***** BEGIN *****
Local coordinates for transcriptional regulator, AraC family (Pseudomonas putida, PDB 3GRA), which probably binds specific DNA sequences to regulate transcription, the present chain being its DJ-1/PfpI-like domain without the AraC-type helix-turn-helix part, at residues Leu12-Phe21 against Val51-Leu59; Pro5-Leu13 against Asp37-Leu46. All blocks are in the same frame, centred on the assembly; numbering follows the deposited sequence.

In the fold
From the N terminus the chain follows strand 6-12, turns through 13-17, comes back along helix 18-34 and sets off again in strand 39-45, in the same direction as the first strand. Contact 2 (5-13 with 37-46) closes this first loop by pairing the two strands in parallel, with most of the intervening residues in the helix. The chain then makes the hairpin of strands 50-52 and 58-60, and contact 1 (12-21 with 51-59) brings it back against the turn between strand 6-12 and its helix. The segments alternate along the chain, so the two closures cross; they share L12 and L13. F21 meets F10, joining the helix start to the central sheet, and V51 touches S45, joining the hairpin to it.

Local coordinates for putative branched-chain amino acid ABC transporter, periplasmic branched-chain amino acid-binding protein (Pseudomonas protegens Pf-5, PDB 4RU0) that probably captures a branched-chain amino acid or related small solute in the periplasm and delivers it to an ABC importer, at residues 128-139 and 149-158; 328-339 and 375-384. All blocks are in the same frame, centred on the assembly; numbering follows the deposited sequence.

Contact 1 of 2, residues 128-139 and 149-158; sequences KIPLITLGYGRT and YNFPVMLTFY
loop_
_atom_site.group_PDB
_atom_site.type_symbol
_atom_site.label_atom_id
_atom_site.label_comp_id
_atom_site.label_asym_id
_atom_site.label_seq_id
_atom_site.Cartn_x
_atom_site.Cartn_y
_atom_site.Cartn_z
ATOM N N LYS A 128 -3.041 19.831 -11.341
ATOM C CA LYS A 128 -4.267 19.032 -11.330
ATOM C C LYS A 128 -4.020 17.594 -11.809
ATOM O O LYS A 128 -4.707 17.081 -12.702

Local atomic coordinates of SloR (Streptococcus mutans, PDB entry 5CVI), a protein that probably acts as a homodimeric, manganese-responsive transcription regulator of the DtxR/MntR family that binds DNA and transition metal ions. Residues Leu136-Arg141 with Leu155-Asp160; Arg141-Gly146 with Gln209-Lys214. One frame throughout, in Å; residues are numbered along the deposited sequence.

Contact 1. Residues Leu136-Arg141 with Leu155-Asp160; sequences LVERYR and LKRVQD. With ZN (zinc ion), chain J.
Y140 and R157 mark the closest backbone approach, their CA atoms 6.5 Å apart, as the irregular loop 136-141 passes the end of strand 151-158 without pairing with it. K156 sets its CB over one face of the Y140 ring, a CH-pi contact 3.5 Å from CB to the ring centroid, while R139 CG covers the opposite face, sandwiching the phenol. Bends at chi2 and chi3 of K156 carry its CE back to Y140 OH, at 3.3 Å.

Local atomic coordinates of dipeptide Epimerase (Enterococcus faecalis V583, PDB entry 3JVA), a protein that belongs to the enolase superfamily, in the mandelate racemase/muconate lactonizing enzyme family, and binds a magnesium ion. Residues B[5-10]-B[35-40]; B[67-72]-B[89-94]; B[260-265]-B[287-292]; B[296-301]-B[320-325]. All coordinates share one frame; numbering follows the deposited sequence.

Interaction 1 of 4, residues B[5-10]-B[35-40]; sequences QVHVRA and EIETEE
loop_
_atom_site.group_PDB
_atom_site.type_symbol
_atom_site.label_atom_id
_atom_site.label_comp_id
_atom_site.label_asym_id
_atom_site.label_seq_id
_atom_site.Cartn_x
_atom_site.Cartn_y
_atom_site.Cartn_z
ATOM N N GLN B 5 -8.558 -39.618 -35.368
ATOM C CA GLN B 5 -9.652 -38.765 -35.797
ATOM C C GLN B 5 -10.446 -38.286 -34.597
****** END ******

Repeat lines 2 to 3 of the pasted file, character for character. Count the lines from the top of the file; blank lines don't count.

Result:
In the fold
From the N terminus the chain follows strand 6-12, turns through 13-17, comes back along helix 18-34 and sets off again in strand 39-45, in the same direction as the first strand. Contact 2 (5-13 with 37-46) closes this first loop by pairing the two strands in parallel, with most of the intervening residues in the helix. The chain then makes the hairpin of strands 50-52 and 58-60, and contact 1 (12-21 with 51-59) brings it back against the turn between strand 6-12 and its helix. The segments alternate along the chain, so the two closures cross; they share L12 and L13. F21 meets F10, joining the helix start to the central sheet, and V51 touches S45, joining the hairpin to it.